If I were to be pressed to speculate about this, and formulate some kind of an opinion, my guess would be that the U.S. doesn’t care much about cities of a thousand planets, all it cares about is Planet America, but that’s just my unqualified opinion and perhaps I am making too much of this—with my date being such a Francophile and me such a great fan of the Valerian and Laureline comic series, and all. What do I know?

According to an interview with Luc Besson, dated November 2016, Valerian had been scheduled for some time already to be released in IMAX on the 21st of July, and then, apparently, Dunkirk (which was shot mostly in IMAX) coveted the same date on the calendar and Valerian got kicked out of the IMAX theaters, as a result. Dunkirk also secured a quasi-monopoly on all the wide-screen theaters too (like, from what we've been able to tell, Cinemark XD and Arclight WS).

When asked, at the time, in that same interview, whether he had considered moving the release of Valerian to an other date, Luc Besson explained that they chose the date two years ago and that the movie was set to be released not only in the U.S., but everywhere else in the world already: "You can’t move just because one director comes here. So we will go 21st of July no matter what. But we are in 3D, so we have a 3D version and RealD and IMAX everywhere else in the world."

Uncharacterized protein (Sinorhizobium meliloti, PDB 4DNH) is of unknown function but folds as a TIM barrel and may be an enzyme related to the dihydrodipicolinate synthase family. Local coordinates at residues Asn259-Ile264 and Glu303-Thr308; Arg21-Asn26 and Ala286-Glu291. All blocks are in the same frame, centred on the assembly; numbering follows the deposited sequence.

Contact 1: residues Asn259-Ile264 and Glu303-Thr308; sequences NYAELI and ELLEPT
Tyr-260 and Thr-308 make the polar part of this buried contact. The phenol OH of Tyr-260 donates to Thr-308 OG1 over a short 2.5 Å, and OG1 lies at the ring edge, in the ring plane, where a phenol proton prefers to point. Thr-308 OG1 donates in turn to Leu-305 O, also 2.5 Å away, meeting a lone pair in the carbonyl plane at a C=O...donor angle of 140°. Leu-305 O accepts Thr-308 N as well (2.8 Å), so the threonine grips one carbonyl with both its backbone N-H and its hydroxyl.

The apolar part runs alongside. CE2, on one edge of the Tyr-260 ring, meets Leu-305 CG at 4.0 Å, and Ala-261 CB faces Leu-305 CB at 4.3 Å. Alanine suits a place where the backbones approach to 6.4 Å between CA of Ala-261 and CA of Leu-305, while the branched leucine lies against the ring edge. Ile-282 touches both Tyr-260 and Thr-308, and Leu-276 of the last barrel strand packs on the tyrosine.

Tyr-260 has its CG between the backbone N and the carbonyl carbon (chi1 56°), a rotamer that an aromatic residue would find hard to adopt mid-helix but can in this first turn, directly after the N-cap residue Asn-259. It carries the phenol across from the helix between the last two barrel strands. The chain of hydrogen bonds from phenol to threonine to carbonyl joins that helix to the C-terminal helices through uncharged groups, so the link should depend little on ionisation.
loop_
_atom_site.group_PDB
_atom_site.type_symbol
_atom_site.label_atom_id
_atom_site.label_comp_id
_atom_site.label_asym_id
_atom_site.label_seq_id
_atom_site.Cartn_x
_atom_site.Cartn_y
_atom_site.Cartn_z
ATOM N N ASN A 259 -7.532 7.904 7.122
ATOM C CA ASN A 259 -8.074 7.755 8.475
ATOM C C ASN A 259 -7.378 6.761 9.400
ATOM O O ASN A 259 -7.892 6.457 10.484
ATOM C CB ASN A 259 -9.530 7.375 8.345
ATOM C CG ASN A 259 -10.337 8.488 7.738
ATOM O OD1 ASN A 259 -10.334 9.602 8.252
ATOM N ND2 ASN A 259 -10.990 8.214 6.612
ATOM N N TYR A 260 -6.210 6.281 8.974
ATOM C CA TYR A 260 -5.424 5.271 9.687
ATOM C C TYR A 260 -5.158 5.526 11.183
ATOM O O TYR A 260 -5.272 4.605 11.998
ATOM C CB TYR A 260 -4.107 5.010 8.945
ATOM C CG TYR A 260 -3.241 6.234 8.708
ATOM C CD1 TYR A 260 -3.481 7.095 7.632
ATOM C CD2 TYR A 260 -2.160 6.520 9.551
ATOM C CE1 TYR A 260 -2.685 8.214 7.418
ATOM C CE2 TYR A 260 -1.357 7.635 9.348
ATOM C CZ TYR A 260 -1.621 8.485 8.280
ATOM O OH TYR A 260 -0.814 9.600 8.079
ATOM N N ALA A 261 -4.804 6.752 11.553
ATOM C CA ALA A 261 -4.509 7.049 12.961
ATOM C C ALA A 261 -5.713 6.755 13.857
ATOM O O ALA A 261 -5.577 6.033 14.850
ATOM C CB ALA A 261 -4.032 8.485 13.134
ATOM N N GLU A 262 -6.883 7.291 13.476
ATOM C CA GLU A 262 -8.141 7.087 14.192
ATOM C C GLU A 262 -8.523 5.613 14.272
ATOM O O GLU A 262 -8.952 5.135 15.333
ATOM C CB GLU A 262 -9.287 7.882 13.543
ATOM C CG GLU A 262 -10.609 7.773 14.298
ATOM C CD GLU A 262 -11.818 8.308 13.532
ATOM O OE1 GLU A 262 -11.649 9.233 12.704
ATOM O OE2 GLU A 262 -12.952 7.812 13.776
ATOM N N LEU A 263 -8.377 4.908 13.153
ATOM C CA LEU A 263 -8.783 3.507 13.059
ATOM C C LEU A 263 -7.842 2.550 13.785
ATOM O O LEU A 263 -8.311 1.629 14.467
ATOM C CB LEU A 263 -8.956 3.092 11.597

That said, it is unfortunate, in this great country of ours, that the film couldn’t be given a fair chance and got deprived of being shown in the format that does it the most justice.

One would think that in America, out of all places, the entertainment industry would not be so suppressively reductionist.

Is it naive of me to believe the world is large and complex enough to afford people more of a choice and that there ought to be more to planet Hollywood than just black and white, or the false dilemma of being made to choose between apples and oranges, or between Nolan and Besson, two directors featuring two very different kinds of movies?

Scott Mendelson at Forbes, had this to say about it: